Automatic Pension Enrolment - Choosing A Scheme
You’ll need to have a pension scheme that is set up for automatic enrolment. You and your staff will pay money into this scheme to help your staff save for their retirement.
This needs to be done around 6 months before your staging date, as it can take some time to complete.
Unless you want to use an existing pension scheme for automatic enrolment, you’ll need to find a scheme yourself or get help from your accountant or a financial adviser.
You should look at different schemes before you decide which is suitable for you and your staff. For example, you could look at:
1. The government scheme
2. Independently reviewed schemes
Some providers have had their pension schemes independently reviewed to help them show that they meet a good standard of administration. This is known as the ‘master trust assurance framework’.
You may be able to use the following schemes with master trust assurance, which have said they are open to small employers looking for a scheme provider for automatic enrolment.
When choosing a scheme, you should consider if it is suitable for your lower paid staff, in particular whether they will receive tax relief on their contributions. If the scheme operates relief at source, staff earning under £10,600 a year (or less than £11,000 from April 2016) will be able to get tax relief from the government. If the scheme runs net pay arrangements, these lower paid staff will not get tax relief and will pay more for their pension than if you use a ‘relief at source’ scheme. Higher paid staff earning over £42,385 will need to claim back their full tax relief by completing a self assessment if the scheme operates relief at source but will get their full tax relief automatically added into their pension fund if the scheme operates a net pay arrangement. More information on tax relief is available in . Make sure you check this issue properly before choosing a scheme for your staff.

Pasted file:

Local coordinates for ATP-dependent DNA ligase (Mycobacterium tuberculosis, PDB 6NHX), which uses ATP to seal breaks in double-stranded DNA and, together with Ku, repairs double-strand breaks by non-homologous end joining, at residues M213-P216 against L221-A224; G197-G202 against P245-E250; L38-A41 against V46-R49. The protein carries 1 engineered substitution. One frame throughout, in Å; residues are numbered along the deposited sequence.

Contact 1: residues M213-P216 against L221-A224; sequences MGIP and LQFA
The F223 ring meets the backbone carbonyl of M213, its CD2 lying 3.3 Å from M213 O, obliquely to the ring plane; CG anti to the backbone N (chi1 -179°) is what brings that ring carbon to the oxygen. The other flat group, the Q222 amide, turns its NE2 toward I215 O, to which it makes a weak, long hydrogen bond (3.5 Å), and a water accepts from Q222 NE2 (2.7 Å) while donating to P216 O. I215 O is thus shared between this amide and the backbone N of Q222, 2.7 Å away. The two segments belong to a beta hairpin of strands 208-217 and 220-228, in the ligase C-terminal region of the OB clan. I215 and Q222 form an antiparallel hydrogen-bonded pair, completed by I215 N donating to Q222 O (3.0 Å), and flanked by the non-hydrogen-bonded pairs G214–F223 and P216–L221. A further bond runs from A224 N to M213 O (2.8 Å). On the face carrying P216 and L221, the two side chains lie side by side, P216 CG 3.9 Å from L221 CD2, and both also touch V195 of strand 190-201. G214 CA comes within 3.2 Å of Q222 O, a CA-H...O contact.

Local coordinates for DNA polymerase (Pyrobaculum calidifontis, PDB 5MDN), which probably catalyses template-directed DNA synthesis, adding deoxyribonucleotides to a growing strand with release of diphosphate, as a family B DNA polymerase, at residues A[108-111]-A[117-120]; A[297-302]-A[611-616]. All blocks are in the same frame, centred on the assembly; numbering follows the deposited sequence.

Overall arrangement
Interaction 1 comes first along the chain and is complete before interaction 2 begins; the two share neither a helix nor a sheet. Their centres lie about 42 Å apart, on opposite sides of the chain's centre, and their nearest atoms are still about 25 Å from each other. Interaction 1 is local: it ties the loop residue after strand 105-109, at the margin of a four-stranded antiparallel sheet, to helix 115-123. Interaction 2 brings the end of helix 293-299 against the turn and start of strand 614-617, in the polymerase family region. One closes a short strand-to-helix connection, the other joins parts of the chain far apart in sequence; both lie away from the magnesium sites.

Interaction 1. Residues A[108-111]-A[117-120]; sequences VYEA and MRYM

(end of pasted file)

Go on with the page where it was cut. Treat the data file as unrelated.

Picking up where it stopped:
Schemes using relief at source - The Pension Regulator suggests these may be suitable for both your higher and lower paid staff:
Schemes using net pay arrangements may be suitable if you do not employ lower paid staff (earning under £10,600, or less than £11,000 from April 2016):
If the scheme uses net pay arrangements, then for any of your staff who earn under £10, 600 (or £11,000 from April 2016), the deductions from their pay will be 20% higher than if the scheme runs relief at source. This means that they pay 20% more for their pension. You should check that your lower paid staff are not worse off under net pay arrangements.
3. Schemes listed by industry bodies
You can find lists of schemes on the following websites:
With these schemes, make sure you also check whether the scheme is suitable for low earners.
If you have an accountant, they may be able to help you find a scheme or a financial adviser that can help.
If you need help finding a financial advisor, The Pensions Regulator suggest the following websites:
You may already have a scheme for your staff – you might know this as a ‘stakeholder pension’. If you want to use your existing scheme, ask the provider if it meets the automatic enrolment rules.
If you can’t use it, you’ll need to choose a new scheme to meet your automatic enrolment duties.
For more information on automatic pension enrolment, visit or call our member helpline on 0845 305 4230.